chromatic

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Related to chromatically: chromatic color, Full chromatic

chromatic

Music
a. involving the sharpening or flattening of notes or the use of such notes in chords and harmonic progressions
b. of or relating to the chromatic scale or an instrument capable of producing it

chromatic

[krō′mad·ik]
(optics)
Relating to color.
References in periodicals archive ?
Standard clef notation represents the phenomenal space of music with all of the clarity and detail that a critic needs, and when a critic tells us that the G-sharp of the "Tristan chord" moves chromatically to B while the D-sharp moves to D, he describes exactly what we hear as well as what we see on the page--even though the description is literally speaking nonsense, since Gsharp cannot move to B nor D-sharp to D.
In the 1980s, inventors, in an attempt to increase the capabilities of synthesizers, created the digital sampler--a device that "allows the musician to record sounds from other instruments, nature, or even nonmusical sources, and transpose and play them chromatically on a standard piano or organ keyboard.
For instance, metallic paints infused with nano-TiO2 (titanium dioxide) are chromatically brighter, more vivid when applied on car bodies than conventional paints, and hence are increasingly popular among car owners worldwide.
He argues that debates about how to edit Clare mirror debates about standard language in Britain, which he figures chromatically as "red" and "blue" (colors that signify in a British context in the opposite way as they do in the US), and explain why this scholarly difference has attracted the attention of left thinkers, like Tom Paulin.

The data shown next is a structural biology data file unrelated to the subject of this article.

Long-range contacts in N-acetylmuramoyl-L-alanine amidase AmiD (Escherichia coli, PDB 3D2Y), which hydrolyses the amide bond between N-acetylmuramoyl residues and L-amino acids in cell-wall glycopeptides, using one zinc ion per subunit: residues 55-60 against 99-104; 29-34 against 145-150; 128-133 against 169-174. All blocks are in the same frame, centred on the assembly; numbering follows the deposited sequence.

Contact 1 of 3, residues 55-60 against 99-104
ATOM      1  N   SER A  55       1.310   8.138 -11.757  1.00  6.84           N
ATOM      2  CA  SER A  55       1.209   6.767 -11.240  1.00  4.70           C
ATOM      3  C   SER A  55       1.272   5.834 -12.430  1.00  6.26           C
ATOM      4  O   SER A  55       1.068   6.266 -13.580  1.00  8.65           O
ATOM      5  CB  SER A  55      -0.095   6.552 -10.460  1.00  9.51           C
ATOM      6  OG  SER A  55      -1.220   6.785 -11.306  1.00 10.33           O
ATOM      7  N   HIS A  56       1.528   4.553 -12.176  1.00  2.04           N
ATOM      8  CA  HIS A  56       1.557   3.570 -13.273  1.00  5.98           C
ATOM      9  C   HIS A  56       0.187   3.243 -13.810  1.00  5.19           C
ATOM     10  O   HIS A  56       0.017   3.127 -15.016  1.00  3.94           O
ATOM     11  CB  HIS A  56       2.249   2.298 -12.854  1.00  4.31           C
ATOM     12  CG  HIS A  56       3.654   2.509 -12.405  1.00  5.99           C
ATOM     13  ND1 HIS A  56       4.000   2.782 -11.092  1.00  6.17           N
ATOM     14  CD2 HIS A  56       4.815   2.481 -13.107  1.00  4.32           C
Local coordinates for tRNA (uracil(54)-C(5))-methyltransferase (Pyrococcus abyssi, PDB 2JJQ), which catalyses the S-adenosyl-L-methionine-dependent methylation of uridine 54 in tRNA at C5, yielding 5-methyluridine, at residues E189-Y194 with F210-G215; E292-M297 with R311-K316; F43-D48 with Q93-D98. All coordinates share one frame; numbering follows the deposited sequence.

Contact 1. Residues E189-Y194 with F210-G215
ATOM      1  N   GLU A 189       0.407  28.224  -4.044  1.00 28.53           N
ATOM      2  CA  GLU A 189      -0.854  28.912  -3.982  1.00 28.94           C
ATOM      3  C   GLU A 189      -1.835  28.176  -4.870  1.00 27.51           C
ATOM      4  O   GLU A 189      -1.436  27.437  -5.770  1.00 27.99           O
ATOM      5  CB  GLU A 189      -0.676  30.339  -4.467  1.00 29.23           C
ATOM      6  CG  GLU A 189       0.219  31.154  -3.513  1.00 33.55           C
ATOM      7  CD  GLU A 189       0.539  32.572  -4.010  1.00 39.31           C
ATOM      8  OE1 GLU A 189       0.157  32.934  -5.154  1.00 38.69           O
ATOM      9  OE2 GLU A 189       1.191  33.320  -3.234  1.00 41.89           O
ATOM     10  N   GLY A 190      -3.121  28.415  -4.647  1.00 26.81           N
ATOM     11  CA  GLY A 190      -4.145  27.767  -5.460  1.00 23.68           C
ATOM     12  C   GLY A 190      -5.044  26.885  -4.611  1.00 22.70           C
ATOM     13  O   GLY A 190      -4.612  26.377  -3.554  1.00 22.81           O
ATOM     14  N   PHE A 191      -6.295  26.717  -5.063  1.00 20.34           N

Under the oil painting by Wilfredo Lam instead, Ferrari placed two seats purchased in a market (which he later discovered were by Danish furniture designer Ole Wanscher), covered with a fabric that would relate to the picture, and not just chromatically.
The ovipositor proper relatively simple, formed by (d) unpaired, subtriangular dorsal plate with a chromatically differentiated basis (dl), a large intermediate and strongly convex major part (d2) and a depressed apical and terminally rounded part (d3), (e) paired and mutually apposed elongate ventral plates closing the complex from ventral and lateral sides, and (f) two sub-cylindrical valvular projections between (d) and (e) provided with markedly long and strong macrotrichia.
Yet unlike some minimalists, Southam is neither obsessive nor oppressive: rather, her music is fresh, chromatically enriched, and bursting with ideas.
Though this is every bit as boxy as the rest of the development, it has been improbably clad in a tawny, porous limestone that would not look very good on any building, one suspects, but certainly is wrong, both chromatically and texturally, when placed in such close juxtaposition to the black boxes that sit atop it.
Local Industry in particular was noteworthy; involving a multi-stage process, using threads donated from mills throughout the United States, Wilson created an opportunity for both experienced and inexperienced weavers to create bobbins, which were then displayed in a chromatically structured fashion.
49) These modes of limited transposition are symmetrical scales of notes, which could only be transposed chromatically a certain number of times before the pattern is repeated.
However, the experiment referenced as support for this claim [Hu and others, 2006] was based on a side-by-side comparison of a chromatically complex scene.
The revival of pastel in the mid 19th century inspired a number of artists to experiment with the medium, creating chromatically radiant drawings," points out Padon.